It's Saturday night before Super Bowl XL. The big game tomorrow in Detroit Michigan features the Pittsburgh Steelers and the Seattle Seahawks in the extravaganza sporting event of the year. There not much one can discuss about this annual event that hasn't already been discussed in complete detail. However, I'm always up for trying to extract some knowledge or wisdom from this and every life experience we encounter.
Let's begin with the weather forecast calling for 4-8 inches of snow to fall in the vicinity of the stadium tonight. Fear Not! Nothing seems to deter the spirit and passion for this major event. Not weather; security threats; or any challenge is overlooked. The planners of this big game think of everything for years in advance. To take care of that weather problem, there are 250 state and local snow plows standing by, along with a thousand workers ready to remove that snow as fast as it falls. For security, probably every branch of the military; intelligence; state and city police is involved using the latest technologies available to mankind to protect this event. The TV news this week reported the number at 10,000 strong, involved in security duty for this year's Super Bowl. This event is our national showcase and no expense is spared to take every precaution possible to provide safety.
I have been fortunate to watch some portion of all 39 games played thus far, and I'll be watching number 40 tomorrow with my family. Many of the games were blow-outs and not very interesting to watch. A handful lived up to their "Super Status" pre-game hype. Ironically, this is probably the only TV show we ever broadcast in America, that the viewing audience won't complain about the commercials. Isn't that novel? One reason is that advertisers pay the network big bucks to showcase their company before 90 million TV viewers. This year the tab is around 2.25 million for a thirty second spot. Add to that the cost of producing the "BEST AND MOST UNIQUE" commercial possible to entertain and expose your wares and who knows what the real cost can add up to. Thus, every ad is unique and sometimes ends up being more entertaining than the game itself.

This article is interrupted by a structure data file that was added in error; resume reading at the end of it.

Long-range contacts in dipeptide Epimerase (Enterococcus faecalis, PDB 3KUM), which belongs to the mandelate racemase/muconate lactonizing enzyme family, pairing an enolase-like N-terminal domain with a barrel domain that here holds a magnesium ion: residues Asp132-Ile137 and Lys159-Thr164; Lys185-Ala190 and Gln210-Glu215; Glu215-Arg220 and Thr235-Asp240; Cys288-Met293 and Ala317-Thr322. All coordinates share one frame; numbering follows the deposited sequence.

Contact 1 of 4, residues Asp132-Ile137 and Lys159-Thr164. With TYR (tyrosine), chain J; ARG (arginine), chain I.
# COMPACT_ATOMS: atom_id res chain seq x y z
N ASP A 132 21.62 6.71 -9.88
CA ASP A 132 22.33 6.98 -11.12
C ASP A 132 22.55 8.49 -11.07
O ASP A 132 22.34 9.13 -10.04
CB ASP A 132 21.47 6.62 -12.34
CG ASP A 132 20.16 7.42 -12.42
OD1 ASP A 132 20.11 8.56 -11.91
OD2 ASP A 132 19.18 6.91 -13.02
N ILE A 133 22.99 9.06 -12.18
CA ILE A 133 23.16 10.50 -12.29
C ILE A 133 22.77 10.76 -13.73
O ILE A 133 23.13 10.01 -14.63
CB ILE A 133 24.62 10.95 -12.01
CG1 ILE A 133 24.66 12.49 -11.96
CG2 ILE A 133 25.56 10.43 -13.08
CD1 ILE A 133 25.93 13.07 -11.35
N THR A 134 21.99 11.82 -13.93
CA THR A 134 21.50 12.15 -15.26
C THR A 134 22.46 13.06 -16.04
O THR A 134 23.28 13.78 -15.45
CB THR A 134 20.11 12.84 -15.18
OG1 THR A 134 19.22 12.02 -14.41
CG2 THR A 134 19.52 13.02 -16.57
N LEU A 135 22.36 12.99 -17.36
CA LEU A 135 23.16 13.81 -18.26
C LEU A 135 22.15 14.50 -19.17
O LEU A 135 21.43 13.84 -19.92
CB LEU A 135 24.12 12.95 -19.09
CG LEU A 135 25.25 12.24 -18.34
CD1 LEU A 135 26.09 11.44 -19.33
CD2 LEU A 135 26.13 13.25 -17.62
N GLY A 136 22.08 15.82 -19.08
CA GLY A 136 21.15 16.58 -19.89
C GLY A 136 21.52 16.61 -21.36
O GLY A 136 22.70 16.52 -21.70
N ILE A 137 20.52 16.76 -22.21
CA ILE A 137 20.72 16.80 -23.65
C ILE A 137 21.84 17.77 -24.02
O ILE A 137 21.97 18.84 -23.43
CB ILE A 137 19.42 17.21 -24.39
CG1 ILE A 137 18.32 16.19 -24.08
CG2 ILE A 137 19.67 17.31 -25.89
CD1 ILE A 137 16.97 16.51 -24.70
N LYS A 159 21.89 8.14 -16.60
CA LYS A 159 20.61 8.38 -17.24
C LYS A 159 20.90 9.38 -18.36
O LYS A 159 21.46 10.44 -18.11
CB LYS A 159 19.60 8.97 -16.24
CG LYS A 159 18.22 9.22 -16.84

Then there's halftime which is always a huge production which aims to please and keep you watching. Money is no object when it comes to this game and after 40 years, this event is as popular and talked about as any event can be! It's a day for parties all over the country and in my opinion is probably enjoyed by more people than New Years Eve. Billions of dollars are bet on this game, yet most who watch on TV could care less who plays or actually wins. What counts is that it happens every year and the hype continues to grow.
So what can we learn about our culture from Super Bowl Sunday? First and foremost, it's a good reason to have a good time! Most American's know how to work hard and surely know how to play hard and socialize. Second, we have an absolute obsession with being number one. In our culture, there are numerous companies that collectively bring in billions in revenues ranking everyone and everything. Our data collection seems unending. Organized sports activities lead the way at every level from Little Leaguers and Pop Warner; to High School; College; and the Professional ranks. The Super Bowl is "the epitome" of reaching the top of the pack.
Events like the Super Bowl fuels the fire for hundreds of other TV events. American's love to watch TV shows consisting of people and teams being challenged and then rewarded for being the BEST. If we ever counted all the pageants; movie awards; TV awards; music awards; and the long list of game shows where everyone is striving to win at all costs, we would recognize that my theory on obsessing to win holds some weight.
So what is it about being in the top ten, top five or the ultimate winner? While I love to take part in sensible and reasonable competition like a tennis or chess match, I am often sickened by what some people will do to enter or win some competitions. I watched the Fear Factor once and couldn't believe my eyes. It seemed like the authors of these competitions go out of their way to display how much they can demean human beings. Can you imagine the impression a show like this can make on a 12 year old watching a frightened teenage girl covered with scorpions, worms and roaches in order to WIN a contest? This is the dark side of competition in American.
In conclusion, the Super Bowl has a positive underlying message for all. To get there takes lots of planning, practice and hard work from the entire organization that makes it to the big game. The teams and staff must acquire talents and skills; be disciplined; and execute well together. It's honorable to make it there and incredible to win. We can all borrow some wisdom from this event as we strive to be the best at what we do, while never compromising our values, morals and good judgment. That's the kind of culture we can all be very proud of.